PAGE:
Selecting Seeds and Varieties for Direct Sowing at Home

In last month's blog post, Sourcing Your Own Organic Vegetable Seeds we discussed where and how to acquire organic vegetable seeds that can be planted in your garden at home.  This week we are going to talk about how to pick the right vegetables and varieties for "direct sowing" or planting outdoors directly into your garden.

Direct sowing is one of my absolute favorite garden activities.  Not only do we get to participate in a totally miraculous and unbelievable process, growing vegetables from seeds also has many benefits that can lead to healthier, happier, and more productive plants.

In this blog post we will: outline which vegetables grow best from seeds (rather than from nursery starts), demystify the often complicated language of seed packets, and finally, we will discuss how to evaluate if different varieties are appropriate for your garden!

Deciding Which Vegetables to Grow From Seeds

Its not surprising that many home gardeners forgo seeds altogether in favor of buying and planting vegetable starts purchased from local nurseries.  Growing a vegetable from a tiny seed is no small feat.  It can feel like nothing short of a miracle sometimes.  Getting seeds to germinate is the first challenge, and once they germinate, baby seedlings are delicate, needy, and extremely vulnerable.  Nursery starts enter the garden with clear advantages over tiny seedlings. 

So with all these challenges why grow from seeds at all?...

While many vegetables grow well when "transplanted" or grown from starts, some vegetables do not.  Root vegetables are highly intolerant of being transplanted, and should always be grown from seeds!  The single taproots that characterize most root vegetables are very delicate.  While vegetables with more fibrous or branched root systems have many pathways by which to get their nutrients, taproots have only one!  When taprooted vegetables are transplanted, they often suffer overwhelming trauma to their roots that result in stunted growth and poor plant health!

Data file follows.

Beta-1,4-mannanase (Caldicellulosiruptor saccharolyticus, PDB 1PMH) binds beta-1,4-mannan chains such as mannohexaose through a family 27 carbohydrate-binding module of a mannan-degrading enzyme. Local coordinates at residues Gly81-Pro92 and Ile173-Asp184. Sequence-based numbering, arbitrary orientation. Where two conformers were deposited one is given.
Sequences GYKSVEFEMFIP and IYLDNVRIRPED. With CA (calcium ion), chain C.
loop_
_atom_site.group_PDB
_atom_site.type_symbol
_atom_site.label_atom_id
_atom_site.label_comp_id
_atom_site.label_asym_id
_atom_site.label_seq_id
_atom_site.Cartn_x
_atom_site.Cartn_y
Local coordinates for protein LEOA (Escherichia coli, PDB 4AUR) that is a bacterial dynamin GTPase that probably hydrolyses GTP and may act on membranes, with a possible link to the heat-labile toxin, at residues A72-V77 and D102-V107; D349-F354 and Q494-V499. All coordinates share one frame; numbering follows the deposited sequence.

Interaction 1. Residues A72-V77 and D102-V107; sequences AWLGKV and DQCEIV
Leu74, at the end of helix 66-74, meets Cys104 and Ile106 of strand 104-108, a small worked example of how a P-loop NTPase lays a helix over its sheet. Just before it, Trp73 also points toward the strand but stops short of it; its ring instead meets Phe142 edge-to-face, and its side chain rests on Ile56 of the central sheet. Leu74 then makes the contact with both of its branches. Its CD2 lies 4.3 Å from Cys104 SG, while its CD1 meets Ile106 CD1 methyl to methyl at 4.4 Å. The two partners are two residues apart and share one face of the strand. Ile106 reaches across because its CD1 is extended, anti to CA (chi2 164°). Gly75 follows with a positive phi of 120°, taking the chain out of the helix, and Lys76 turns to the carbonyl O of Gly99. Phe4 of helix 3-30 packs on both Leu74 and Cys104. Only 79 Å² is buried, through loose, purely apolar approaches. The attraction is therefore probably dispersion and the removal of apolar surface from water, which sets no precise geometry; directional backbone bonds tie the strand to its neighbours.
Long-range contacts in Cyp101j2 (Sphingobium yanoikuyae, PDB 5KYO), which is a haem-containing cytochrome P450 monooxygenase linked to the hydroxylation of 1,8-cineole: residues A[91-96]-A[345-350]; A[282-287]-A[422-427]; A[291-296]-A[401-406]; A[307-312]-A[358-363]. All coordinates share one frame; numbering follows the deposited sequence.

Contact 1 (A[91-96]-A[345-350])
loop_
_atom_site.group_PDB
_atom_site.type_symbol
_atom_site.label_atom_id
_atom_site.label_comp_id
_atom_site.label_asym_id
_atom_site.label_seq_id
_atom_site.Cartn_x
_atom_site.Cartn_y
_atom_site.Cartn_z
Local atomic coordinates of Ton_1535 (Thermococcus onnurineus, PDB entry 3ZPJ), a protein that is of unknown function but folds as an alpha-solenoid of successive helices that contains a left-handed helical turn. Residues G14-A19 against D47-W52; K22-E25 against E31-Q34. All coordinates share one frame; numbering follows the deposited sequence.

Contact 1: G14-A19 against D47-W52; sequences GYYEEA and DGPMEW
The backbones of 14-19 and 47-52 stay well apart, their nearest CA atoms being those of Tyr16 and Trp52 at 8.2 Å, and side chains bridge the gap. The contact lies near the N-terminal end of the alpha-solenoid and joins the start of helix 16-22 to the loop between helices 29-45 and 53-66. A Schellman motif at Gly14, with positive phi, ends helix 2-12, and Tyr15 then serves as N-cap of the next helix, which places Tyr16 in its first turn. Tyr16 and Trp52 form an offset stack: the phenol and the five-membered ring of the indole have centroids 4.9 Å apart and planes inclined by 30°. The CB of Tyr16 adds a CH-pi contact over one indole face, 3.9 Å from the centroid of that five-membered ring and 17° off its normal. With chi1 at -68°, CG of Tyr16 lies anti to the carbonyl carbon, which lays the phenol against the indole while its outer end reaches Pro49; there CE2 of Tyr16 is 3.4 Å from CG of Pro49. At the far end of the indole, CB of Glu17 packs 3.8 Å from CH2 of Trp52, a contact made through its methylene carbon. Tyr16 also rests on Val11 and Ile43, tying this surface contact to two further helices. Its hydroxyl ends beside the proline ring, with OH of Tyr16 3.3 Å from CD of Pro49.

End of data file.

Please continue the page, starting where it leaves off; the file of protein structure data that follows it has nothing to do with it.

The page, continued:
Root Vegetables like carrots, have very delicate taproots that are traumatized and damaged when transplanted.  For this reason, root vegetables are  much  happier being grown from seeds.

Root Vegetables like carrots, have very delicate taproots that are traumatized and damaged when transplanted.  For this reason, root vegetables are much happier being grown from seeds.

When any plant (root vegetable or not) is grown as a seedling in a container and transplanted into a new environment it inevitably suffers from "transplant shock" as its delicate roots are disturbed.  Even though growing vegetables from seeds has its challenges early on, I believe that well tended veggies grown from seed are stronger, healthier, and more resilient than veggies grown from starts.

The other significant advantage to growing vegetables from seeds is that you get to choose which varieties you plant in your garden!  When you purchase vegetable starts you are constrained by the selection available at local nurseries.  Don't get me wrong, Portland has exceptional diversity and selection when it comes to vegetable starts.  Nonetheless, the abundance and diversity encountered in the quest for seeds is hard to beat!

To simplify the question of what to grow from seed in your garden, I created a little chart which I offer to you now! 

Should I Grow from Seeds or from Starts???

Understanding Seed Catalogs and Seed Packets